Friday, November 8, 2013

The Right Kind of Love Between Doctors and Patients

Yesterday I attended a remarkable educational session at the Brigham & Women's Hospital - "Love Stories: Deconstructing and Learning from Successful Doctor-Patient Relationships."

The stars of the session were Doris Bunte, who turned 80 this year, and Dr. Chuck Morris, her primary care physician. The large audience of medical students, residents, and staff, were transfixed by their description of their first appointment, the building of trust, and Dr. Morris's presence as a "guest of honor" at a large 80th birthday celebration.

Here's how Ms. Bunte spoke about her relationship with Chuck Morris:
I feel something inviting in you that says you are understanding me; you appreciate what I am going through. You rise to the expectations I have for a physician. You are a partner with me in my illness, helping me look at all possible angles and decisions. I feel very blessed by how closely you watch me. I appreciate your candor even about missteps between us. I value our honesty with each other when things are not working well for me. I feel a warmth. We have a mutual understanding and have never reached anger. Any illness is frightening. I must trust the doctor, especially as a patient who is alone. It is a very important partnership. 
I was happy that the panelists used the word "love" to characterize an optimal doctor-patient relationship. That's certainly true to my own experience in practice. Even before Facebook degraded the concept of "friend," I felt that "love" better connoted the attitude of deep affection, cherishing, and strong wish for the well-being of the other, that doctors should feel for their patients in the context of long term caretaking relationships.

Early in my practice I learned a lesson I've never forgotten. I inherited as a patient a man almost twice my age (I was 35, he was in his 60s) who'd suffered from a serious psychiatric ailment throughout his adult life that had impeded his capacity for work and caused suffering for himself, his wife, and his children. By the time we met his condition was quiescent. I met with him and his wife every month or two, gave what counsel I could, and tinkered with his medications. But at heart I felt guilty - I liked him and his wife, and felt I was doing nothing for them.

My wife and I wrote off for tickets to an event. (This was in the pre-internet era.) I received a letter in response:
Dear Dr. Sabin:

There were no tickets left for this event, but when I saw who was asking, I managed to find two. You've been such a wonderful doctor for my parents that I wanted to do something for you.

Gratefully yours

XYZ
The incident still brings tears to my eyes. At the same time that I was feeling guilty about how little I was doing for my patient, he and his wife had conveyed to their adult child how grateful they were for my ministrations. My "technical" offerings were essentially nil, but the letter I received showed just how much the "soft" element - respecting and caring about my patient and his wife mattered to them.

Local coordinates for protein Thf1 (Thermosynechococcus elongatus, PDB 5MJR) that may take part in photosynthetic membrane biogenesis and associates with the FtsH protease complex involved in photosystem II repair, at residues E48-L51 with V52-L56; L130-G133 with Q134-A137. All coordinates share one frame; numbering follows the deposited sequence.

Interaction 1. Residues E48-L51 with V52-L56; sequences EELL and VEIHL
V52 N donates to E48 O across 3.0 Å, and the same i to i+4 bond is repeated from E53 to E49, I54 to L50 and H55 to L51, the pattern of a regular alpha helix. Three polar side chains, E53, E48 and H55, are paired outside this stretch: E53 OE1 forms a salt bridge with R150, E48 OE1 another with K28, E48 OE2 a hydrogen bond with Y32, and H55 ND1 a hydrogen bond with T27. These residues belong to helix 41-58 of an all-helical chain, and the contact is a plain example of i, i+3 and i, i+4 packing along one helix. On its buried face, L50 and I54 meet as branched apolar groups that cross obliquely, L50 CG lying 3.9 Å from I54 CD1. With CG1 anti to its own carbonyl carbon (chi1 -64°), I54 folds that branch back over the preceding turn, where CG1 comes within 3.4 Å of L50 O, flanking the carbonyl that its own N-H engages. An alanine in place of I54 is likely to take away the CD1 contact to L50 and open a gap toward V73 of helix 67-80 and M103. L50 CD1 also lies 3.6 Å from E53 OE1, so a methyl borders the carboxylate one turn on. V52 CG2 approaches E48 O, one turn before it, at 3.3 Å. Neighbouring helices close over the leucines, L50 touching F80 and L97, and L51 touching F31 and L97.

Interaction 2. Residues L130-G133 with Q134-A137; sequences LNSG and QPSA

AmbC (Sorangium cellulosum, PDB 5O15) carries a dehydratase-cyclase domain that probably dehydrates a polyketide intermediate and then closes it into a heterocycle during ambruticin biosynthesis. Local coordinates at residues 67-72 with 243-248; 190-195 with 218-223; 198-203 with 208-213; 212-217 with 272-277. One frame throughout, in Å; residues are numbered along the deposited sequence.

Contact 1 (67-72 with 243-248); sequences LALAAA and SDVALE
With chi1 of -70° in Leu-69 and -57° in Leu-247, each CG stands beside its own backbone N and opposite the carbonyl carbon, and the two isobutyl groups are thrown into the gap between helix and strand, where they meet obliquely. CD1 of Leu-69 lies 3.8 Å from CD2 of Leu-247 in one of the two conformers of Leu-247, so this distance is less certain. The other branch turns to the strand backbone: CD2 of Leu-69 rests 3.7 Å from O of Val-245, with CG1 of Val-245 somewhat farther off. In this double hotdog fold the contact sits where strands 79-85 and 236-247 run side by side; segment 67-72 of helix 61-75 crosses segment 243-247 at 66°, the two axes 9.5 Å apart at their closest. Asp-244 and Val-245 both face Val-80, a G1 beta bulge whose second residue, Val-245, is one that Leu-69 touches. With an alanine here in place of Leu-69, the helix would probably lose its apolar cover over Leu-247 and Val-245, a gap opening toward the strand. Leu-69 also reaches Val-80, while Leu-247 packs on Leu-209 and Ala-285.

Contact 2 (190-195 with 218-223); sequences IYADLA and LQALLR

In retrospect, I'd use the term "love" to characterize the bond between me and my patient, his wife, and even their adult child who I'd never met.

Over the years I've had many discussions with primary care and psychiatry residents about how we can establish clinical relationships that a) allow for the right kind of love, b) don't interfere with our capacity for objective analysis, and c) don't leave us overwhelmed when our patients do not do well. I knew these were longstanding questions in medicine. As a first year Harvard Medical student in 1960 I was in a tutorial led by Dr. William Castle, the eminent hematologist. Dr. Castle, who was 63, described the following dialogue from when he interned at the Massachusetts General Hospital in the early 1920s:
Teacher: Dr. Castle, if you had a patient with pneumonia, and you did ABCD, but the patient died, how would you feel? 
Dr. Castle: I would feel terrible! 
Teacher: Dr. Castle - if you persist in feeling that way, you will have to leave medicine. You would have done everything that we are able to do at this time. You will have to learn to govern your emotions! (reconstructed from my memory)
My current understanding is that there are two key factors in learning how to establish loving relationships within which we are adequately "insulated" so that we can think objectively and withstand the bad outcomes that inevitably occur.

First, role modeling. Dr. Castle was passing on to young medical students what his respected teacher had passed on to him 40 years earlier. Dr. Castle wasn't just a brilliant hematologist. He conveyed to us that he loved his patients. We loved him and wanted to be like him. I repeat his story to students 50 years after I heard it from him.

The second factor is practice. Perhaps establishing the right kind of relationship comes naturally to some. For me it didn't. Sometimes I let my emotions interfere with the needed objectivity. Other times I was too stand-offish. With guidance from teachers, colleagues, and patients, I believe I did better over the years.

I know from observing students that it's a learnable capacity. This was brought home to me years ago when a resident who erred in the direction of being too stand-offish at the start of his training, described a final visit with a patient who was in a nursing facility, close to death from AIDS . At the end of the visit his patient was too tired to sit up any longer but no staff was available to help. The resident picked up his frail and emaciated patient, carried him to his bed, and said a fond goodbye.

That's the right kind of love between the doctor and the patient!

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